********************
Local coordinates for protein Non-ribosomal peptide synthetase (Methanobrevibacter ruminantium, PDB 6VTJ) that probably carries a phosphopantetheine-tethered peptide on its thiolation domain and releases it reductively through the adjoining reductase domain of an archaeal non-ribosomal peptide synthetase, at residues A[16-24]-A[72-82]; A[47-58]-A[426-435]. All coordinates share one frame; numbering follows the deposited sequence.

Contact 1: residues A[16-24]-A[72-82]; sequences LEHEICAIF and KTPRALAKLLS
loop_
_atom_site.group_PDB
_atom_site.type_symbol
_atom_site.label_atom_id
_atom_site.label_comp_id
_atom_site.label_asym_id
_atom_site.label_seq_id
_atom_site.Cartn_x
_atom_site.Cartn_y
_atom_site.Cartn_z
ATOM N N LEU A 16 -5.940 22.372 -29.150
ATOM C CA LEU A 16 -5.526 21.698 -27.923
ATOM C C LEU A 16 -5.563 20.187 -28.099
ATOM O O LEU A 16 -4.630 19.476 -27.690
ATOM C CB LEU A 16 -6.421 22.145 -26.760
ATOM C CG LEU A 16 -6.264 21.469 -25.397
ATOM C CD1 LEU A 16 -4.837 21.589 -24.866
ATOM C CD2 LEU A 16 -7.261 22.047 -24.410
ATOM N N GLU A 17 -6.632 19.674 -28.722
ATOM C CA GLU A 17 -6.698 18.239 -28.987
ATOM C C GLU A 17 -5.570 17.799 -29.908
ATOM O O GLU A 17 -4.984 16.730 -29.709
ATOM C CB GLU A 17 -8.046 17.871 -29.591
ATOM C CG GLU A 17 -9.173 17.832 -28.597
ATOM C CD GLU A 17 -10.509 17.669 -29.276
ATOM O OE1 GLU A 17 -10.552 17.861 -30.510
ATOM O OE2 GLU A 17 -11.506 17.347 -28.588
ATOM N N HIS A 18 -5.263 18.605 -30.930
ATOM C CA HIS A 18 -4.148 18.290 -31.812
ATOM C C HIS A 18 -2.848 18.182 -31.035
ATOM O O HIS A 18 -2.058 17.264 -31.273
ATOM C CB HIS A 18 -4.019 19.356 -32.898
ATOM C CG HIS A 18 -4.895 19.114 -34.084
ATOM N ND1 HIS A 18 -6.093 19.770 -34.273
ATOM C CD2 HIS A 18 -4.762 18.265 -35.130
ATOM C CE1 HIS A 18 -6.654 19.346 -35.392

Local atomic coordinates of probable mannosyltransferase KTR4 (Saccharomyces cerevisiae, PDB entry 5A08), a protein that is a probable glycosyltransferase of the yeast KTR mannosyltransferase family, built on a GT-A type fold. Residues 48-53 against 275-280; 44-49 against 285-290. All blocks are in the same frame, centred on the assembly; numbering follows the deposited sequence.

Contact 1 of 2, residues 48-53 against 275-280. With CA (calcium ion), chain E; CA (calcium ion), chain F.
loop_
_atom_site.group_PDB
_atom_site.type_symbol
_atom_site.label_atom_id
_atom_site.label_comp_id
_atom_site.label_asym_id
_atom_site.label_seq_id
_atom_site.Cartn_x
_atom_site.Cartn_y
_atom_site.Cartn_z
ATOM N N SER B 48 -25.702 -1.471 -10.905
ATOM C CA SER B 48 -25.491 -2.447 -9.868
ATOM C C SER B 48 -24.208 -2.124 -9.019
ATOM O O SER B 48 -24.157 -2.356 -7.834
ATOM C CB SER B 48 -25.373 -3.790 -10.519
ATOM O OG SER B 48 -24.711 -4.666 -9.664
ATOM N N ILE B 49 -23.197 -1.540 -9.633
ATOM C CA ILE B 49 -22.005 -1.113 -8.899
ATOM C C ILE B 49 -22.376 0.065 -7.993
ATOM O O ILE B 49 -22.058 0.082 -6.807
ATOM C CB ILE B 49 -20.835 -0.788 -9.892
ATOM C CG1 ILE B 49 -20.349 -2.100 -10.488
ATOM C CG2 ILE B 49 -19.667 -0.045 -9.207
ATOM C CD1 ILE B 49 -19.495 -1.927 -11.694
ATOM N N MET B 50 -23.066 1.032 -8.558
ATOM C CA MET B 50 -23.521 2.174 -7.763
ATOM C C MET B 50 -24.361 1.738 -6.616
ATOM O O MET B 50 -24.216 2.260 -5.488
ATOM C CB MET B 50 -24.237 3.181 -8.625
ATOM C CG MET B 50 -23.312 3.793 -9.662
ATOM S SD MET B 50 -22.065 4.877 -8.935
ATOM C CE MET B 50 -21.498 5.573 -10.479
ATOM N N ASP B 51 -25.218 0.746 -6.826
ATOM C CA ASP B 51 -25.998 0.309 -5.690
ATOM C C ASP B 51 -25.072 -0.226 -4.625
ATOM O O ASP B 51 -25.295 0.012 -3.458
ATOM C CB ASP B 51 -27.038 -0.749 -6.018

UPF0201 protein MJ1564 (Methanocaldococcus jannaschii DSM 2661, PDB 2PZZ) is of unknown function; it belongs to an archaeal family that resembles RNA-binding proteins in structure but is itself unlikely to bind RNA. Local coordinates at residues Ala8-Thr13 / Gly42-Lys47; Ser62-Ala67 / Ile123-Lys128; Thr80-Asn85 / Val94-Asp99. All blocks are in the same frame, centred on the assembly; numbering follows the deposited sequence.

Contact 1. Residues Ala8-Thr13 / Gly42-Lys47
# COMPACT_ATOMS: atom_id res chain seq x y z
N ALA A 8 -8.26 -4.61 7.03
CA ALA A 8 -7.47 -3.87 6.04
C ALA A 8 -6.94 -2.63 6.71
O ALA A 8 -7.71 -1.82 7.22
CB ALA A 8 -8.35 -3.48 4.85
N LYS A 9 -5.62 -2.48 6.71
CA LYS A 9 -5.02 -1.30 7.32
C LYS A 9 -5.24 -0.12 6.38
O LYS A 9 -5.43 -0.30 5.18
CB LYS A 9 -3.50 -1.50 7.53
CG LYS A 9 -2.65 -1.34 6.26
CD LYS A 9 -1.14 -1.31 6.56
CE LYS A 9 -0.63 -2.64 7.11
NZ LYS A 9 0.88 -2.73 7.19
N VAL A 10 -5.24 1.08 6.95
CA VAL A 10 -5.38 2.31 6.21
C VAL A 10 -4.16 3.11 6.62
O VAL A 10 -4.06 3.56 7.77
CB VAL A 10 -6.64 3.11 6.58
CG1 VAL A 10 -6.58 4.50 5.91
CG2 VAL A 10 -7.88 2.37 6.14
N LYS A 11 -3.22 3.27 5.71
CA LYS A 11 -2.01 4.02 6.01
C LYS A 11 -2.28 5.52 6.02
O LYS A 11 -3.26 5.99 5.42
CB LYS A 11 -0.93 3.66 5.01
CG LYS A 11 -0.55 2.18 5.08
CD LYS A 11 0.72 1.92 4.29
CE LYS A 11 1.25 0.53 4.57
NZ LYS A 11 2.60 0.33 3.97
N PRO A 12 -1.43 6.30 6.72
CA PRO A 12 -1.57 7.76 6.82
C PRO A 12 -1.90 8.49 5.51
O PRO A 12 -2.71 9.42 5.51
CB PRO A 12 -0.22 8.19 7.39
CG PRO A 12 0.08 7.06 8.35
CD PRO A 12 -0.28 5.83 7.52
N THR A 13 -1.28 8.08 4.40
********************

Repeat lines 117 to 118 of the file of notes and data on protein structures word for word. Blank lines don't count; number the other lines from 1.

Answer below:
CD PRO A 12 -0.28 5.83 7.52
N THR A 13 -1.28 8.08 4.40